The Kabuki-za
Well, our plan to climb Mount Fuji got rained out, so we decided to meander around Tokyo in search of some good indoor activities. Kabuki sounded good, although some of us were concerned about some bad rap we'd heard about kabuki, specifically: (a) it costs an arm and a leg (or a fin, if you're a fugu), and (b) it's as boring as heck. Fortunately, we could go for a special ticket possibly designed for uncultured foreigners such as ourselves, where we only watch two acts and sit way up in the top row, for a low price. The main drawback was that the little broadcast headsets that even the Japanese wear to explain what's going on are not available in those seats, possibly because we're so far from the stage we go out of range of the transmitter.

Anyways, we went in and found some seats and watched the little figures moving around on the stage while some instrument-plucking emanated from the wings. And as it turned out, it was pretty interesting. Although we couldn't understand what was being said, it was fun to watch. My favourite parts were the fight scenes. Although I have to say, when it takes twenty minutes for a guy with a sword to polish off an unarmed old man, you can start to see why these plays have a running time of five hours. The second fight scene was even better, one guy on a rooftop takes on about twenty a la Jacky Chan, but at 1/20th of the speed.

The most amazing thing was the makeup and costumes. Our neighbour lent us her binoculars so we could take a look, and it was pretty cool.

A Bad Experience
Actually, this happened to me some months ago. Only now have I decided to tell the story. Before, it was too fresh in my mind, the humiliation was still too overpowering for me to reveal to the world what had happened. But now I feel that I have overcome the shame and horror of what transpired and can share the experience with others. Perhaps this sharing will help me continue the healing process that my ego has required since this rather Bad Experience.

You see, I was in the bathroom. I won't say where this bathroom was until I am done working at Sony, in case my coworkers should stumble across this web page. In any case, this toilet was very high tech. A panel of controls was next to the seat, looking like a science fiction spaceshit, I mean, spaceship navigation system, covered in some alien language that was Japanese. However, I did not need to take this toilet to Arcturus-5 and stop the Zaphnoid invasion. I just wanted to flush it.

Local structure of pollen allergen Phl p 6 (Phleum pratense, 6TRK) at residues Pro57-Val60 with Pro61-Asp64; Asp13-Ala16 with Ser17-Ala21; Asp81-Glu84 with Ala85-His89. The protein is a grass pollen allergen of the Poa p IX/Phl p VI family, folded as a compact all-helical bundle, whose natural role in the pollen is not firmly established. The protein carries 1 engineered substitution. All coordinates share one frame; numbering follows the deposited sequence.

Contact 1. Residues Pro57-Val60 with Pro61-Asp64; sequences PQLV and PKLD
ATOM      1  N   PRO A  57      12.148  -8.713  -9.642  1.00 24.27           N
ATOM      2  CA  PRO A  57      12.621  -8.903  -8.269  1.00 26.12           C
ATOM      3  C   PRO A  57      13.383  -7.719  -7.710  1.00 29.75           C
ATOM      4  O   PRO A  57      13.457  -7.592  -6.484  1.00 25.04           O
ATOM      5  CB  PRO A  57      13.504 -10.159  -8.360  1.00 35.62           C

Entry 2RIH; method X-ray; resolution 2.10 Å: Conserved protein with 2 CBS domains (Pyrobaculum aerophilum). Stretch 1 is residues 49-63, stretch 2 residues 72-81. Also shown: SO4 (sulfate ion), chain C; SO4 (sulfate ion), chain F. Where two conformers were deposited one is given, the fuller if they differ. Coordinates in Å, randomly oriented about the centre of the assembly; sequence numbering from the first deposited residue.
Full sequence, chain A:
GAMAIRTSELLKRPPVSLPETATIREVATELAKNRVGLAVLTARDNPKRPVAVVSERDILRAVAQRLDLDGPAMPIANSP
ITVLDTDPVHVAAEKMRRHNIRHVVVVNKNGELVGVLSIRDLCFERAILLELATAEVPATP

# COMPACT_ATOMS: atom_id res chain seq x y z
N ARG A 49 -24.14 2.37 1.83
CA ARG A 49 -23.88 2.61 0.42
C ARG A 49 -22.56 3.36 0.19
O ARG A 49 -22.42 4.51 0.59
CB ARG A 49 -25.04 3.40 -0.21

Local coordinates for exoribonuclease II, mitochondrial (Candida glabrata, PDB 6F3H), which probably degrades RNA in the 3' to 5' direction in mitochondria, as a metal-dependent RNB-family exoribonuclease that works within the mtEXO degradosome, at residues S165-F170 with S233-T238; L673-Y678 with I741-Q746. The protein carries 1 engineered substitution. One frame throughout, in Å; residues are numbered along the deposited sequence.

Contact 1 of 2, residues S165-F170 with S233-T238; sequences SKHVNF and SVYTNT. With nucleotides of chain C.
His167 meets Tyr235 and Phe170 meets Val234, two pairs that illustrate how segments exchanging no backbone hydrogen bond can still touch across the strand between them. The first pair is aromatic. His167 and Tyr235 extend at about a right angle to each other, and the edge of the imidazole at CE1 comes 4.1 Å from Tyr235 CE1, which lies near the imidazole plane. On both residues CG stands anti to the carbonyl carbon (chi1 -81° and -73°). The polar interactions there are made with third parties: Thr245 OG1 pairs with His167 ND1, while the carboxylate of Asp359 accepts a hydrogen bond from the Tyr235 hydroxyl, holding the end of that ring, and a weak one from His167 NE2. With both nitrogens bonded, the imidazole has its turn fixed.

I peered at the controls. Next to a strip of LEDs I saw the Japanese characters for "high" and "low". It was set at "high". Presumably this was for achieving escape velocity from Earth's gravity, or perhaps a stun setting for the self-defense phaser mechanism. In any case it did not concern me. The remaining characters were indecipherable by me at the time, however the probable candidates for flushing seemed few, so I decided to try them out.

I pushed one of the buttons.

The toilet began to undergo a strange transformation. The seat came down and the whole thing folded up into a roughly conical shape. Lights began to blink and the base began to hum. Twin panels opened up in the ceiling and the toilet-become-rocket blasted off to join the mother ship.

At least, that's what I would like to be able to say happened. It would have been much easier to explain afterwards.

No, the real story is this: Something began to emerge from within the toilet. Suddenly the full implications of the "low" and "high" settings became all too apparent, as the slender tube reached its full extension and began blasting water at the far wall of the cubicle. All I can say is that I'm sure glad I was standing to the side of the toilet and not in front of it, as I would have been utterly soaked, if not pummeled to unconciousness by the jet of water that was shooting out. With desperation I could have used on some of my previous Japanese tests, I quickly picked out the character for "stop" and jabbed it. The flow of water stopped, leaving a medium-sized puddle at the end of the cubicle.